We gather our hearts and rise for Meyiwa
“What is clear now is that, of all of that hope, fear, lust, love and grief, nothing remains but [the] unyielding earth. [He] is dead, our innocence too. The seed shrivelled and died … There is really nothing more to say – except why. But since why is difficult to handle, one must take refuge in how.”
This passage from Toni Morrison’s novel, The Bluest Eye, came to me in the early hours of the morning as I thought about the murder of 27-year-old Orlando Pirates goalkeeper and captain, Senzo Meyiwa.
Sport, for many black people, particularly black males, is rarely for entertainment purposes only; it is highly political. As bell hooks writes in We Real Cool: Black Men and Masculinity: “Professional sports have constituted an alternative work arena for many black men. In that world the black male body once used and abused in a world of labour based on brute force could be transformed; elegance and grace could become the identifying signifiers of one’s labour.”
She notes that, historically, “entering the world of professional sports was a profoundly political endeavour for black men. If you wanted to enter that world you had to be willing to push against racial boundaries and there was no real way to escape the political.”
She is writing about a particular African-American context and history, but it is relevant to South Africa because it relates to black men and sport – and informs the history of Meyiwa’s team, Orlando Pirates. Foreign Policy magazine has written about how opponents of apartheid seized on the “potential of using soccer to rally support and raise funds. The ANC, then a banned underground movement, quickly realised that wherever there was soccer there was a crowd.”
Football matches became strategic places, gatherings where many people who were underground could meet among the crowds to strategise. It is no coincidence that, as Foreign Policy notes, “when [President Jacob] Zuma returned from exile in Zambia in 1993, his first residence was at the home of the owner of the Orlando Pirates”.
As hooks contends, sport for many black men becomes a site where we can seek “redemption and affirmation” – and it would seem to have been so for Meyiwa.
A gifted striker for the London Cosmos in the 1990s in Umlazi, Durban, Meyiwa represented KwaZulu-Natal “in the Transnet under-14 and Coca-Cola under-17 interprovincial tournaments in 2000 as a 13-year-old”, reported football writer Neil Greig. “His performances caught the eye of Orlando Pirates scouts, who brought him to the club’s development programme.”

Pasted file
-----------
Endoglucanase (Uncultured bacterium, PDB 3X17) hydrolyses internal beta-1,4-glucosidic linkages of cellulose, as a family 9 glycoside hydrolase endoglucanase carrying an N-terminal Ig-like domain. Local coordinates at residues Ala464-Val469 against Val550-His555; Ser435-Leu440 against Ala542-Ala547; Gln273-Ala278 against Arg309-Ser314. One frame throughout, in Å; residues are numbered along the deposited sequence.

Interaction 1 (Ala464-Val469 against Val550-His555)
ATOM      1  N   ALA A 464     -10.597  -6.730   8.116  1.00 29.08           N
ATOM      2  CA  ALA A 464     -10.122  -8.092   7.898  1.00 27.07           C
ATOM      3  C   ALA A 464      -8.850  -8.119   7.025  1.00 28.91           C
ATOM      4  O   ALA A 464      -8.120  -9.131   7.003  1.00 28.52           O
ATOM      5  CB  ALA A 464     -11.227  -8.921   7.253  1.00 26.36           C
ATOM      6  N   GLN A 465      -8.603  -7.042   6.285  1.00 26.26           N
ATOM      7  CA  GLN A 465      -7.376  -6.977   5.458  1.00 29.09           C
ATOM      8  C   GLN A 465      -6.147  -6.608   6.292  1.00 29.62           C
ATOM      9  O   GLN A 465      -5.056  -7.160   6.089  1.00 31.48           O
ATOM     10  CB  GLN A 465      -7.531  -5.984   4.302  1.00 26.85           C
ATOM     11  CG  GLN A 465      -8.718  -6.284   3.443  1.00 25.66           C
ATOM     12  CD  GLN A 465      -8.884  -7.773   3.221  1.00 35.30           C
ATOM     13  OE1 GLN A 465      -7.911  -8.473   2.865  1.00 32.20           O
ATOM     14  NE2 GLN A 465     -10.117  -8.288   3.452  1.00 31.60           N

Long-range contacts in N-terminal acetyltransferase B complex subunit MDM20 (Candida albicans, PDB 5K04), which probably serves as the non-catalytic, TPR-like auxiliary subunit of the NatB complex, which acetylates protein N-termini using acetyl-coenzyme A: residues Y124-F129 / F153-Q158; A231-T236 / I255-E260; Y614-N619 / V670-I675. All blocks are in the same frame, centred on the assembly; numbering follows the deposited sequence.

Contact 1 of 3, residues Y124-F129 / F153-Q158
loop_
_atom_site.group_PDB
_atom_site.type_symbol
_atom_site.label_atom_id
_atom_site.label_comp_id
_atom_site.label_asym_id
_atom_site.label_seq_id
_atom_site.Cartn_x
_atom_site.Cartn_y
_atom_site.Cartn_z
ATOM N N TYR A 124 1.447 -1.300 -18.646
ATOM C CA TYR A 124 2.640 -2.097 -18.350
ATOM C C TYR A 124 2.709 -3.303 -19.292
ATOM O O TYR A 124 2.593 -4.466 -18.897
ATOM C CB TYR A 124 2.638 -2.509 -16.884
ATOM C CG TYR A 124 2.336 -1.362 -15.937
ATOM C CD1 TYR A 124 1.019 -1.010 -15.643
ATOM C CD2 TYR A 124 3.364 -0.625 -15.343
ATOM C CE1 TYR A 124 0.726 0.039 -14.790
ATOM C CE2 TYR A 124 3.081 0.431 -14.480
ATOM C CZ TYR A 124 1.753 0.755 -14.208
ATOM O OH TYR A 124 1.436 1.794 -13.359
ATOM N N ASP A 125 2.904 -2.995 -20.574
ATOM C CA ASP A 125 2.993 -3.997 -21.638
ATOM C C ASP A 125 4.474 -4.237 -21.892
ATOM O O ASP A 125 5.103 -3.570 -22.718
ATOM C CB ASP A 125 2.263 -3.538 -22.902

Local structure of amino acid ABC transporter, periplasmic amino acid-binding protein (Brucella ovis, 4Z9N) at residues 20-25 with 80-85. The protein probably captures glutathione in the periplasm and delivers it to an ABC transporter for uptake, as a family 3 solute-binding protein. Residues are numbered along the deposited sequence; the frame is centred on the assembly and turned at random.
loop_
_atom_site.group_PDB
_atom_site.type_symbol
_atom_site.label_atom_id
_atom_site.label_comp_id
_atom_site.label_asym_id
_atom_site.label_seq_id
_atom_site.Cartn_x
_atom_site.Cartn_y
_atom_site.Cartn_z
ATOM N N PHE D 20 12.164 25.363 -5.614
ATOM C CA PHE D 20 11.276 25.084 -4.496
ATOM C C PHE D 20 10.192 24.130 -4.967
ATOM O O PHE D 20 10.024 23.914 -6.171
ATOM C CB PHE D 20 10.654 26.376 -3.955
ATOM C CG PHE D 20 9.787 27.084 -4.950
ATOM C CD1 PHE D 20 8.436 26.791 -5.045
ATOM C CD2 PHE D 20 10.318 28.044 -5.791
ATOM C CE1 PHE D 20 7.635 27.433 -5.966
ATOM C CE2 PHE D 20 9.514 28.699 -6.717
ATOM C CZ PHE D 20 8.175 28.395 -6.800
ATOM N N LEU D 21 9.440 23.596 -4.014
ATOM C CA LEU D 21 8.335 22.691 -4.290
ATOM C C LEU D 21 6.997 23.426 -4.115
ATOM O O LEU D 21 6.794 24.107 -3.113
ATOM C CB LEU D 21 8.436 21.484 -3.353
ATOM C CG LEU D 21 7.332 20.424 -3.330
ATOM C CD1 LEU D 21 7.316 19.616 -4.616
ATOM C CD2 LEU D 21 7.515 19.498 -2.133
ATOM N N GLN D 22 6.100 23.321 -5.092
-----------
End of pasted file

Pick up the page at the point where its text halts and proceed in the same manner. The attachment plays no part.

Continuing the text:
He made “impressive progress” at the youth levels, making his official debut in 2006. In the next few years he made a “dramatic upswing” in his “rise to prominence”, Greig wrote.
“Meyiwa was not only the first-choice [Bafana] goalkeeper but was also handed the captain’s armband by new coach Ephraim ‘Shakes’ Mashaba [and,] inspired by the honour, [Meyiwa] kept four successive clean sheets as South Africa claimed top spot on the standings after four matches and put themselves within touching distance of qualification for the 2015 Afcon [African Cup of Nations].”
SABC news reported that, despite his success at such an early age, Meyiwa remained committed to the development of his community. He was involved in youth initiatives in Umlazi and “had plans to implement sports development in the township”.
Unfortunately, as hooks writes, sport can function as a place for patriarchal manhood “or a humanist-based selfhood” and capitalist production. Reports on Meyiwa point to a personal life that seems to have been a tumultuous combination of all of these: patriarchal manhood plus humanism and levels of ultra-capitalist consumption. But reports of his apologies to the women involved in his philandering ways and many concurrent partnerships indicate a young man who seemed at least to have been striving for what hooks calls “an alternative masculinity rooted in dignity and selfhood”.
Paying tribute to Meyiwa, South African Football Association chief executive Dennis Mumble expressed condolences to Senzo’s family, which he said was “all South Africans”.
This certainly felt true when I arrived home in Orlando, Soweto, on that day last week. My aunt said she hadn’t been able to do anything since hearing of Meyiwa’s death. She said it felt as if she had lost her own child.
“In his fall rose a nation,” wrote one commentator. We have risen and gathered our hearts. And, as a friend of mine remarked, it has also been touching to see the international outpouring of love and respect, as well as the careful international coverage – a number of publications, including the Atlantic, paid tribute to him.
Lala ngoxolo, Meyiwa. Zonke izizwe zisondelene … ewe, sisondelene [Rest in peace, Meyiwa. All nations are united … yes, we are united], to pay homage to a life cut short.
Gcobani Qambela is a lecturer, researcher and scholar, working on HIV, masculinities and sexual and reproductive health.